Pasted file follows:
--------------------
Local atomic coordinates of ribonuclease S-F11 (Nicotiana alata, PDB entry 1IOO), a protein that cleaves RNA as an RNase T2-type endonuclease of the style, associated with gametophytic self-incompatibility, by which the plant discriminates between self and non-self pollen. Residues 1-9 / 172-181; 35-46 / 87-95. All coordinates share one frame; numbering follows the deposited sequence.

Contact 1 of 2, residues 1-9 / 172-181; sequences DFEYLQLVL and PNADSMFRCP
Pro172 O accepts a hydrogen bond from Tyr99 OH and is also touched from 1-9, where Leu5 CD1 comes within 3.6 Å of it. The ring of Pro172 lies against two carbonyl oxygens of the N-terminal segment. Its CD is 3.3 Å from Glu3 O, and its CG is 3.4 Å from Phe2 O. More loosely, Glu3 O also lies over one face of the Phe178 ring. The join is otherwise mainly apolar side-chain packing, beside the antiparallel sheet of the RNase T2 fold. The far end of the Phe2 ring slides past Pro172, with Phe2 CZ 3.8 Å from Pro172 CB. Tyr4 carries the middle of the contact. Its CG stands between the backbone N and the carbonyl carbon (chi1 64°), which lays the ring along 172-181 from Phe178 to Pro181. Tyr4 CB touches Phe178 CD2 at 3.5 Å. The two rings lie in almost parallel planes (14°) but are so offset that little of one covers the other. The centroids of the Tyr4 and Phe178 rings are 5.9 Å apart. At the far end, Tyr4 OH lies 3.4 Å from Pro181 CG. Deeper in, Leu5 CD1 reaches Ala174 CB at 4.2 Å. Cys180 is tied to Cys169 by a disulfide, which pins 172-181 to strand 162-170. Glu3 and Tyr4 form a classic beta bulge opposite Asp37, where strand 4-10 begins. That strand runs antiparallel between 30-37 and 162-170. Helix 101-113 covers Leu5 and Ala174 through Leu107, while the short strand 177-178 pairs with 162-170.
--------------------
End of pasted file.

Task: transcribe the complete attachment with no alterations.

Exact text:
Local atomic coordinates of ribonuclease S-F11 (Nicotiana alata, PDB entry 1IOO), a protein that cleaves RNA as an RNase T2-type endonuclease of the style, associated with gametophytic self-incompatibility, by which the plant discriminates between self and non-self pollen. Residues 1-9 / 172-181; 35-46 / 87-95. All coordinates share one frame; numbering follows the deposited sequence.

Contact 1 of 2, residues 1-9 / 172-181; sequences DFEYLQLVL and PNADSMFRCP
Pro172 O accepts a hydrogen bond from Tyr99 OH and is also touched from 1-9, where Leu5 CD1 comes within 3.6 Å of it. The ring of Pro172 lies against two carbonyl oxygens of the N-terminal segment. Its CD is 3.3 Å from Glu3 O, and its CG is 3.4 Å from Phe2 O. More loosely, Glu3 O also lies over one face of the Phe178 ring. The join is otherwise mainly apolar side-chain packing, beside the antiparallel sheet of the RNase T2 fold. The far end of the Phe2 ring slides past Pro172, with Phe2 CZ 3.8 Å from Pro172 CB. Tyr4 carries the middle of the contact. Its CG stands between the backbone N and the carbonyl carbon (chi1 64°), which lays the ring along 172-181 from Phe178 to Pro181. Tyr4 CB touches Phe178 CD2 at 3.5 Å. The two rings lie in almost parallel planes (14°) but are so offset that little of one covers the other. The centroids of the Tyr4 and Phe178 rings are 5.9 Å apart. At the far end, Tyr4 OH lies 3.4 Å from Pro181 CG. Deeper in, Leu5 CD1 reaches Ala174 CB at 4.2 Å. Cys180 is tied to Cys169 by a disulfide, which pins 172-181 to strand 162-170. Glu3 and Tyr4 form a classic beta bulge opposite Asp37, where strand 4-10 begins. That strand runs antiparallel between 30-37 and 162-170. Helix 101-113 covers Leu5 and Ala174 through Leu107, while the short strand 177-178 pairs with 162-170.